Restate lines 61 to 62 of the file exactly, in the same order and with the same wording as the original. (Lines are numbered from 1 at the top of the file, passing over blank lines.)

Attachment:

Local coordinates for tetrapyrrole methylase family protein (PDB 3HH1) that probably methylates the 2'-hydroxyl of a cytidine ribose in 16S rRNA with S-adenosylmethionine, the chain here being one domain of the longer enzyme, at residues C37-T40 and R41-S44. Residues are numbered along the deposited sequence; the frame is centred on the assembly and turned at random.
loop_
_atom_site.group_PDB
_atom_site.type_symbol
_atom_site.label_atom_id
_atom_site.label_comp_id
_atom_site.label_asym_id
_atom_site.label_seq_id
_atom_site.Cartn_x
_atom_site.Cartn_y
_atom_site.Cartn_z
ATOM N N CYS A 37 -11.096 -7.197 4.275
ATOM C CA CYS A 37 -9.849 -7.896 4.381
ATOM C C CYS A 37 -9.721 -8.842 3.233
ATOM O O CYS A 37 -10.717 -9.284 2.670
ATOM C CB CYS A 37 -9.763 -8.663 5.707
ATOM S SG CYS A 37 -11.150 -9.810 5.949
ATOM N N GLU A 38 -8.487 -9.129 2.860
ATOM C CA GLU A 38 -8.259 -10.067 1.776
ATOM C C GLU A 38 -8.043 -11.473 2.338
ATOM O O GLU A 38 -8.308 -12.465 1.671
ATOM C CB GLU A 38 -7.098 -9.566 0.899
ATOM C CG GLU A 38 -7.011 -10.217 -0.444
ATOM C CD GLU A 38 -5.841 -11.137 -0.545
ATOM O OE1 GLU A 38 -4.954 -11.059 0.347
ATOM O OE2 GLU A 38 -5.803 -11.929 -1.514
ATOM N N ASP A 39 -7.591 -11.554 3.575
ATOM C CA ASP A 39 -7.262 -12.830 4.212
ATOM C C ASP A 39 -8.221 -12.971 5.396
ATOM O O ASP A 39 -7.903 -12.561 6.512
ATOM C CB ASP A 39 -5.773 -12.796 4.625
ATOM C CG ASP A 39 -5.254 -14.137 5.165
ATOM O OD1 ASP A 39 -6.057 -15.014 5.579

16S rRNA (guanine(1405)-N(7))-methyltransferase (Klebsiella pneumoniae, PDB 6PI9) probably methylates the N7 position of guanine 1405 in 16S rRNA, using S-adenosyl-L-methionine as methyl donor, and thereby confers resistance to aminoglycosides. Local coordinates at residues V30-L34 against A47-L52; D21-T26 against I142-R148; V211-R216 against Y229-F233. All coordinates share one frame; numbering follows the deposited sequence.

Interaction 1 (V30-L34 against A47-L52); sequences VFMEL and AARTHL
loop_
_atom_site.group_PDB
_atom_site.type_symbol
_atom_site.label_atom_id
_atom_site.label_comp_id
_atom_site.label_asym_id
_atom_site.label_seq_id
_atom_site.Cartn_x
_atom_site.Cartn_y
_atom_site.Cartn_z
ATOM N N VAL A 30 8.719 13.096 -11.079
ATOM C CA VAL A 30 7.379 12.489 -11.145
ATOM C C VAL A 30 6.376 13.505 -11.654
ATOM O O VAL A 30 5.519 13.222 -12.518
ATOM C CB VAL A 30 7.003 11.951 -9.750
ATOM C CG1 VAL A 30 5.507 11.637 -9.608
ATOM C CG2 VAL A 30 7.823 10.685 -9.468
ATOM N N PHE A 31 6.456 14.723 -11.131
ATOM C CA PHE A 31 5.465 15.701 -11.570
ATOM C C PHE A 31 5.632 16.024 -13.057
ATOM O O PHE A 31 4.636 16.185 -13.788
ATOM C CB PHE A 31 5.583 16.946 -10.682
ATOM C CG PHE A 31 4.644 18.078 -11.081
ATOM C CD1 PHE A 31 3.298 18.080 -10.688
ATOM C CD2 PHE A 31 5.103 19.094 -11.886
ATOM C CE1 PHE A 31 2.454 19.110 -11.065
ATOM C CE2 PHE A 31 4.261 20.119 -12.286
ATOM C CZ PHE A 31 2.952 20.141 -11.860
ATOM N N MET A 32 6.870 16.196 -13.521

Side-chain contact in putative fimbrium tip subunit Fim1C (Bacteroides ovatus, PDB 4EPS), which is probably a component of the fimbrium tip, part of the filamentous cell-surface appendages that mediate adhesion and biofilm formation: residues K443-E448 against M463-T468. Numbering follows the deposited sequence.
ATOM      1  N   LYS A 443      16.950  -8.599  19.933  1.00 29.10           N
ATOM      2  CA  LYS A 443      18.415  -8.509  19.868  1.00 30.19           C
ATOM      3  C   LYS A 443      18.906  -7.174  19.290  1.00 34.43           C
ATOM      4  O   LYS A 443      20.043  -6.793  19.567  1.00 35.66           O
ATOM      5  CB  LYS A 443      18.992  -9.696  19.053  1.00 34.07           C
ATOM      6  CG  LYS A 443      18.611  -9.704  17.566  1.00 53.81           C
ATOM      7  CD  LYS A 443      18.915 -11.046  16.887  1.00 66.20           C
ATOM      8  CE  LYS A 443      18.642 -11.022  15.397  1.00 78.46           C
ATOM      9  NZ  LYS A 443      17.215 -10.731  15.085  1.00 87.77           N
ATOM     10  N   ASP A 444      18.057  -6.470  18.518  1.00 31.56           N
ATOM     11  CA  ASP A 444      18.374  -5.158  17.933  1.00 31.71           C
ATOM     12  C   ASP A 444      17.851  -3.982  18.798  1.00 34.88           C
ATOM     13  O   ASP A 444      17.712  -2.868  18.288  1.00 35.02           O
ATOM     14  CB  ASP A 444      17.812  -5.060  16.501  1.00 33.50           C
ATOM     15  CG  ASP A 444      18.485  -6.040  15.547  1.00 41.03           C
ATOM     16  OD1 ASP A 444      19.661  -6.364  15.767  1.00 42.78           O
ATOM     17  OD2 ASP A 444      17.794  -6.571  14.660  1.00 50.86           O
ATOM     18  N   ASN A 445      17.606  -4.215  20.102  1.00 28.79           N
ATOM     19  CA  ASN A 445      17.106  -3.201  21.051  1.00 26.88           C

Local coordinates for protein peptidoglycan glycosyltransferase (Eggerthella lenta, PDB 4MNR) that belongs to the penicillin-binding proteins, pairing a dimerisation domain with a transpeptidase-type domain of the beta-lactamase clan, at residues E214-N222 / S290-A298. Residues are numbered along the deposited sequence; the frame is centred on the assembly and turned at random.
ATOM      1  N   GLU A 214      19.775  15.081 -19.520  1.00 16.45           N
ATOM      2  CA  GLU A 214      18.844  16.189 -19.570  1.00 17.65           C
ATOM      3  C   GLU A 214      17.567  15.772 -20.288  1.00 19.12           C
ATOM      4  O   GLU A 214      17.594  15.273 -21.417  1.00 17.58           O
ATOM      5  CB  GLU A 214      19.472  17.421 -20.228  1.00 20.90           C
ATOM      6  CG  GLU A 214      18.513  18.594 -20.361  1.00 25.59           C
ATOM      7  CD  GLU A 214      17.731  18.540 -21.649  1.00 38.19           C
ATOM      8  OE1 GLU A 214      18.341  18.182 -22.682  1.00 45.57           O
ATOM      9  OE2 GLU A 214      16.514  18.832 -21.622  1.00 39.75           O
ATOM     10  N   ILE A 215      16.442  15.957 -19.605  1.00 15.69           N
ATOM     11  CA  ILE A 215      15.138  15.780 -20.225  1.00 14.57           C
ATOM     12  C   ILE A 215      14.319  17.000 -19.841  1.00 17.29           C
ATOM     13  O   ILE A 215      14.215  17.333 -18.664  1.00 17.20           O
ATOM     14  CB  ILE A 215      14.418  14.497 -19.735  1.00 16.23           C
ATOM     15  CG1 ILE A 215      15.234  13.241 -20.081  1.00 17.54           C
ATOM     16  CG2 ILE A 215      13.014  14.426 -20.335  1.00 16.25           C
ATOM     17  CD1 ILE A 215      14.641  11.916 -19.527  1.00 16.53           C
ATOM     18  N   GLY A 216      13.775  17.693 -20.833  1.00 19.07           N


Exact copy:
ATOM C CE1 PHE A 31 2.454 19.110 -11.065
ATOM C CE2 PHE A 31 4.261 20.119 -12.286